“In L.A., people rely on,” or depend on, “the freeway to commute to their jobs or just to get around town.” “To commute” (commute) means to travel from one place to another, usually between your home and where you work. We use the word “commute” when talking about going to and from work. Some people commute in their cars. In some cities, people commute on a subway. It depends on where you live. In L.A., people use the freeway to commute.

“I think driving on the freeway,” I say, “has its good and its bad.” “Its good and its bad” means its good side and its bad side. There are positive things and there are negative things about driving on the freeway. A “freeway” is a road that doesn't have any stop signs or stoplights usually, where cars are driving much faster than on the other roads that are in a city.

I start with the good things. I say, “On the one hand.” That phrase “on the one hand” is used when you are going to give two sides to some story. You're going to talk about two different things which may contradict, or be opposite of each other. “On the one hand there are no stoplights.” “Stoplights” are red, green, and yellow lights that tell you whether you can go and continue driving, or you must stop. “There are no stoplights on the freeway and the speed limit is over 55 miles per hour.” The “speed limit” is the maximum or highest speed that a car can drive on a certain road. In most American cities, the speed limit on the freeway is either 55 or 65 miles an hour. The speed limit on the streets in the city that are not freeways is usually much less – maybe 30, 35 miles per hour.

“On the other hand,” I say – and I'm going to give the negative things about freeways – “there are drawbacks, too.” A “drawback” (drawback) is a negative quality, a disadvantage of something, something that is not good that you don't want. The drawback of driving on the freeway, or at least one of them, is that people like to gun their engines. “To gun (gun) your engine (engine)” means to suddenly start driving very fast. Your engine is the same as your motor. It's the piece of machinery that makes your car go, causes your car to move. “To gun your engine” means to suddenly go very fast in your car.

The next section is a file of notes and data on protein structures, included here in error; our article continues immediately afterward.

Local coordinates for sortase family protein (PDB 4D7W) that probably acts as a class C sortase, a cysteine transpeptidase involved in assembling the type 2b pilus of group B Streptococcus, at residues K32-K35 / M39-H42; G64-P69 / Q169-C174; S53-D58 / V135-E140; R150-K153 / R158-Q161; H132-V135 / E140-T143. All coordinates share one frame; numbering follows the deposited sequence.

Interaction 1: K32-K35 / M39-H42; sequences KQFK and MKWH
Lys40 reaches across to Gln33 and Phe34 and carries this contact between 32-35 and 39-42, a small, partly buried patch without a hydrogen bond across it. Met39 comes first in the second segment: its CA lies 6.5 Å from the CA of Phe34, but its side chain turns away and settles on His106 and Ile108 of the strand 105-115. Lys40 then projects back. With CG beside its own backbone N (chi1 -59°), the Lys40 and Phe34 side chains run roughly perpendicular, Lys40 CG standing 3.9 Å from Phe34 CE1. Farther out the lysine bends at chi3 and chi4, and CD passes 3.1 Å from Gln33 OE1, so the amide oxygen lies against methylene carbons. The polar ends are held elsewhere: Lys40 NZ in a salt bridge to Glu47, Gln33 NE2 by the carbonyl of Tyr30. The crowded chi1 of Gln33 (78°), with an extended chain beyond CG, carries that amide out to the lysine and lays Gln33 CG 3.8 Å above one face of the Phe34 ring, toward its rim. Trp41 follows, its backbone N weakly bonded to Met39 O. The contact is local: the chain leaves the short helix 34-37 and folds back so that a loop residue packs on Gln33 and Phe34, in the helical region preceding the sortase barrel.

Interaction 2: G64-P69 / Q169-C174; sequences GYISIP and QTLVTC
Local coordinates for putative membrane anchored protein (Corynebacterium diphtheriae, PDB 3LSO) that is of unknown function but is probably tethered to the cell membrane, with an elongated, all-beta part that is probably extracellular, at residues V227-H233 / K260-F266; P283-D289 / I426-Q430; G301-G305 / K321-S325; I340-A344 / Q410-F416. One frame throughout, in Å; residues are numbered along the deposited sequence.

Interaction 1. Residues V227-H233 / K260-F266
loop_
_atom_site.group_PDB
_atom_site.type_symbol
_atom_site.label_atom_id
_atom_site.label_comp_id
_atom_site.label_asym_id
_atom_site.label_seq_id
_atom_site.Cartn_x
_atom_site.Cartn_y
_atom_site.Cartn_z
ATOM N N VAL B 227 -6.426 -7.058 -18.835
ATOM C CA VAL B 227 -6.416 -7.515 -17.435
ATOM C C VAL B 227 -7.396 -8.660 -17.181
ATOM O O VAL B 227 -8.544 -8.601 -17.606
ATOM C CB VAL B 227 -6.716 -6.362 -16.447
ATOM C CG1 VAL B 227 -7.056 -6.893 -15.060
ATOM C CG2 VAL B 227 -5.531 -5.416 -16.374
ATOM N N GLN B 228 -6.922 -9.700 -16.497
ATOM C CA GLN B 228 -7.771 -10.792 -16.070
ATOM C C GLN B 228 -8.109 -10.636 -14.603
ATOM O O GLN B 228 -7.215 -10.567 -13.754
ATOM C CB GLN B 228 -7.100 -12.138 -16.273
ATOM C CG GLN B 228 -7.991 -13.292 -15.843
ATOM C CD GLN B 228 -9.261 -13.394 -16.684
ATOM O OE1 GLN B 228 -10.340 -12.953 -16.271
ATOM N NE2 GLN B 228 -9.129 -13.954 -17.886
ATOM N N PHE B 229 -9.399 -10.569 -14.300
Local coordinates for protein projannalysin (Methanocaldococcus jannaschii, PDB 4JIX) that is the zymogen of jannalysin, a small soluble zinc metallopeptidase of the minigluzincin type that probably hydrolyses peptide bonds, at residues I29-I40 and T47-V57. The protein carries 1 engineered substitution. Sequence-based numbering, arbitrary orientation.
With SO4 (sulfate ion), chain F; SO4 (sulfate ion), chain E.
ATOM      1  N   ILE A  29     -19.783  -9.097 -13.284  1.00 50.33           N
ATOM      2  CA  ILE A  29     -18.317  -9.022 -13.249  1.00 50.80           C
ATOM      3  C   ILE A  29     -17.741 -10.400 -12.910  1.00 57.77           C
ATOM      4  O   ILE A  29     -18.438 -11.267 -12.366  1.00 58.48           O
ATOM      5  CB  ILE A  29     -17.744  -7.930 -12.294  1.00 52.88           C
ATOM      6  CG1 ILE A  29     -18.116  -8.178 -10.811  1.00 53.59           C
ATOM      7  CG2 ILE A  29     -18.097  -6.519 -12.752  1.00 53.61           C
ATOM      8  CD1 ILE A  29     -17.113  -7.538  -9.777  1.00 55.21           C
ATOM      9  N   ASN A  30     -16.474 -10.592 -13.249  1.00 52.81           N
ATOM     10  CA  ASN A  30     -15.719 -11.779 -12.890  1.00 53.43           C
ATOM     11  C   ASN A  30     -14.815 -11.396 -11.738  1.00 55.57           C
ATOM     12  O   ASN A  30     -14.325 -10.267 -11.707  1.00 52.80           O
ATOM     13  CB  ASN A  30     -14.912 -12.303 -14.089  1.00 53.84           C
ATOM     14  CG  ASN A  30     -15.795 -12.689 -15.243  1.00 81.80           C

Another disadvantage of driving on the freeway is that people cut you off. I say, “People cut off other cars to get ahead.” “To cut someone off” is a two-word phrasal verb meaning to move your car right in front of another car, usually so the other car has to slow down and you have to let that person come in front of you. I say that, “If you're driving in the passing lane, you'd better be driving very fast.” The “passing lane,” sometimes called the “fast lane,” is the lane usually that's farthest to the left. A “lane” is just a part of the freeway. Freeways in Los Angeles usually have two, three, sometimes four or even five lanes where cars are driving next to each other. If you want to “pass” someone, that is, to go in front of someone and be traveling in front of them, you should go to the first lane on the left – the lane that is farthest to the left. That's the passing lane or the fast lane.

On L.A. freeways, most people are “speeding.” “To speed” (speed), as a verb, means to drive very fast, to be driving faster than what you are supposed to be driving – faster than the speed limit. I say, “With all of these speeding cars, it's not unusual” – it's not uncommon – “to see a pileup every day of the week.” A “pileup” (pileup) is a car accident involving more than two cars, often three, four perhaps even 10 cars.

I say that, “As an alternate to the freeway, I sometimes take surface streets.” An “alternate” or an “alternate route,” would be a different way of doing something, a different choice, a different option. In this case, the different option, instead of the freeway, would be to take or to drive on “surface streets.” “Surface (surface) streets” are roads that are not like a freeway – roads that have stop signs and places where you have to stop or that you have to drive more slowly. I say that surface streets have their drawbacks too. “If you have a long commute to work or school, it can take you a long time to get there.” “There are lots of stop signs,” which are the red signs that have the word “stop” on them, “stop lights,” which we've explained already, and “crosswalks.” A “crosswalk” (crosswalk) – one word – is a place for people who are walking to cross a street, to go from one side of the street to another. And in most places, if there is someone in a crosswalk, you, as the driver, must stop.